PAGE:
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Kean University

Kean Senior Wins Top Undergraduate Award at Prestigious GMiS Conference

Xavier Amparo speaks at a lecturn on stage, with a screen behind him reading 2022 GMiS Student Leadership Awards

A Kean University senior studying computer science won the highest student recognition award at the prestigious Great Minds in STEM (GMiS) Conference in Pasadena this month, the first time a Kean student received the honor. 

A close up shot of Xavier Amparo, a white male with buzzed brown hair, a peach fuzz beard and mustache, wearing black glasses, a black suit jacket, a brown button-up with a brown tie, standing in front of a podium, speaking into a microphone. Xavier is looking down, and reading from a piece of paper.
Xavier Amparo spoke at the Great Minds in STEM Conference (GMiS) as he accepted the highest student recognition award.

Xavier Amparo, of Fort Lee, was selected from among more than 800 applicants for the 2022 HENAAC Outstanding Student Leadership Award for Undergraduates in the Sciences. 

“I congratulate Xavier and his faculty advisers,” said Kean President Lamont O. Repollet, Ed.D. “As Kean develops as a research institution, we are committed to providing our students with more opportunities to learn through research. This award recognizes how that approach helps students grow as leaders.”

The award recognizes Amparo’s outstanding record of academics, research, leadership and service to the community.

“Your work exemplifies what Great Minds in STEM seeks in its highest leadership standards as a STEM leader and role model,” GMiS Director of Academic Affairs and University Relations Gary Z. Cruz, Ph.D., wrote in congratulating Amparo.

Patricia Morreale, Ph.D., professor and chair of the Department of Computer Science and Technology at Kean, said the award is a tribute to Amparo’s effort and dedication.

“We are delighted with Xavier’s accomplishment, a result of his effort and work,” she said. “Kean students continue to move our program forward nationally in every way. Our faculty take pride in building a program that enables student success at this level. “

At Kean, Amparo has been mentored by both Kean Assistant Professor Daehan Kwak, Ph.D., and Associate Professor Ching-Yu (Austin) Huang, Ph.D.

Amparo has studied and done extensive research in data science, including a study of the impact of the COVID-19 pandemic on trade. During the Posters on the Hill competition in Washington, D.C., he advocated on Capitol Hill in support of undergraduate research for minority-serving institutions. He also took part in a research conference at Massachusetts Institute of Technology; took third place in the Kean Business Competition as part of a group project; and participated in research initiatives for the Computing Alliance of Hispanic-Serving Institutions and other organizations.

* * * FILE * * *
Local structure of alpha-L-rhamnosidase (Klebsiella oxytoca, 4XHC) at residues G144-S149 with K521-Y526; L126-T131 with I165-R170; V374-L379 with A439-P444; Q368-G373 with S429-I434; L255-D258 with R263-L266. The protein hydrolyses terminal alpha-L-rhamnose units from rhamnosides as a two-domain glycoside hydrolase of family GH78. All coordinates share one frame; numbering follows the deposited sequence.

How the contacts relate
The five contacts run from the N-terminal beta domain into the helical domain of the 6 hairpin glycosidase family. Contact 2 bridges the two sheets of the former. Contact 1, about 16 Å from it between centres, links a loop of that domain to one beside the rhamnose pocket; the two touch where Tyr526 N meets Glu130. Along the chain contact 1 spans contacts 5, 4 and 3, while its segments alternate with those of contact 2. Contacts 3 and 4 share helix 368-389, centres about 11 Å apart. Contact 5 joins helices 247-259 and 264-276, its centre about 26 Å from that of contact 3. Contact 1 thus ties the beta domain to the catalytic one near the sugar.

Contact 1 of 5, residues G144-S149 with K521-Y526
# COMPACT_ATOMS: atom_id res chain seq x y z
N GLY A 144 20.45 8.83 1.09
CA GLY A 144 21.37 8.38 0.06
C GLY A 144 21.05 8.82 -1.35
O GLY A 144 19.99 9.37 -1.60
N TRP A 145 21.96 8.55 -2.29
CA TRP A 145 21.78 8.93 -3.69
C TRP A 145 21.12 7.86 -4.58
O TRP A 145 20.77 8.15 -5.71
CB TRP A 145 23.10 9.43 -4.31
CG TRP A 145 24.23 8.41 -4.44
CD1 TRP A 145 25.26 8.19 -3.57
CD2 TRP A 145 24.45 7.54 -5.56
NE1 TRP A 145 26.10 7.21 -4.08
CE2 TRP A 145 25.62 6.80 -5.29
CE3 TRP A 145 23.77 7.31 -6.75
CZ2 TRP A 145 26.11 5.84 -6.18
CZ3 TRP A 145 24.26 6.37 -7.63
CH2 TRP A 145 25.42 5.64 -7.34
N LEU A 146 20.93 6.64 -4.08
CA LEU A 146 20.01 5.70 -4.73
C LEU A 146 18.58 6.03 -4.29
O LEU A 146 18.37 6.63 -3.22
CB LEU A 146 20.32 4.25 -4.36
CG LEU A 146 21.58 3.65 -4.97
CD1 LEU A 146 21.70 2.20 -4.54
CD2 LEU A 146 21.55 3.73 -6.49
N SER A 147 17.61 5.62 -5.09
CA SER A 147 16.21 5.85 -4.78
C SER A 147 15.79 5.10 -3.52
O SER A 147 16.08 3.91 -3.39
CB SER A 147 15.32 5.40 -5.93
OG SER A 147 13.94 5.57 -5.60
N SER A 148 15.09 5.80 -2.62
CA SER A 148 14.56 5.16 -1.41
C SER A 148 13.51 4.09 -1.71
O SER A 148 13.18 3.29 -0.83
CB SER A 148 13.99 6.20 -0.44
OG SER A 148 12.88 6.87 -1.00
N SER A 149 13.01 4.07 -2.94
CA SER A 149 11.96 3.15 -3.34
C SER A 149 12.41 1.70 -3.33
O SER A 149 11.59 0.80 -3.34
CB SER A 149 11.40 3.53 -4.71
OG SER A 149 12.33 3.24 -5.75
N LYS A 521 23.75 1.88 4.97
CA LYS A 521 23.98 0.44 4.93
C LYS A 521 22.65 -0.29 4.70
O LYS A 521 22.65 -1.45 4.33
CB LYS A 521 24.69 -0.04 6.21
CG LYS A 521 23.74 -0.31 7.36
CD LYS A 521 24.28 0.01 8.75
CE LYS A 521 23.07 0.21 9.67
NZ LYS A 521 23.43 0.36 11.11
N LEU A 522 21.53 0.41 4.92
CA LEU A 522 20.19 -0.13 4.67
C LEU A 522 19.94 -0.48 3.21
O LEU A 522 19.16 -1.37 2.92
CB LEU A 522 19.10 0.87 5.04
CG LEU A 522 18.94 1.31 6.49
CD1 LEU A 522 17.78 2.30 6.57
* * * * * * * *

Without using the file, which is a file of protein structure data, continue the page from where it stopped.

“Through these initiatives, I have been able to interact with the STEM community in a way that has caused me to improve upon myself, but also hopefully in a way that has allowed me to contribute to further enrichment and advancement of anybody else,” Amparo said in his acceptance speech.

(L-R) Tzu-Han Lin, an Asian male with short black hair, wearing a light blue button-down shirt, with off-white khakis, a brown belt, and round, black glasses. Xavier Amparo, a white male with buzzed brown hair, a peach fuzz beard and mustache, wearing black glasses, a dark blue button-up with black pants. Austin Huang, an Asian male with short, black hair, wearing a cream colored suit jacket, a white button-up, and glasses. All three gentlemen are wearing a yellow lanyard with a clear, square name tag holde
Attending a Massachusetts Institute of Technology research conference were (L-R): Kean student Tzu Han-Lin, Xavier Amparo, and Associate Professor Ching-Yu (Austin) Huang, Ph.D.

“I also wish to one day do the same as the people who have helped me stand on this stage today. To assist others to get to this point, I want to become a positive example for others, that given the right tools and support by peers and mentors, anyone who wishes to do so can pursue their desired paths in STEM.”

Kwak started working with Amparo in his junior year and encouraged him to work with other professors to gain more research experience.

"Xavier benefited from several programs that Kean's Office of Research and Sponsored Programs offered, and he was able to accomplish many things," Kwak said. "He wants to eventually give back to society the support he received and I believe he will do a great job doing so."

After graduation, Amparo said he wants to earn his master’s degree in computer science at Kean and also looks forward to “being exposed to new ideas and projects” outside the classroom.

Huang, who taught Amparo and mentored him on several research projects, predicted Amparo has a bright future ahead.

“The knowledge, skills and projects he learned in these courses and his research experiences led him to receive this award,” Huang said. “He is interested in data science for his career, and I believe Xavier has great potential for success in the field.”

Several other Kean students also received recognition awards at the GMiS conference. 

  • Kean alumni and current graduate students Uko Ebreso, ’22 and Jose Serra, ’22 were awarded first and second place, respectively, in the Graduate Research Posters — Computing category. 
  • Senior computer science major Eric Landaverde was named a CAHSI (Computing Alliance of Hispanic-Serving Institutions) Student Scholar
  • Senior computer science major Eric Ponte was named a GMiS STEM Scholar.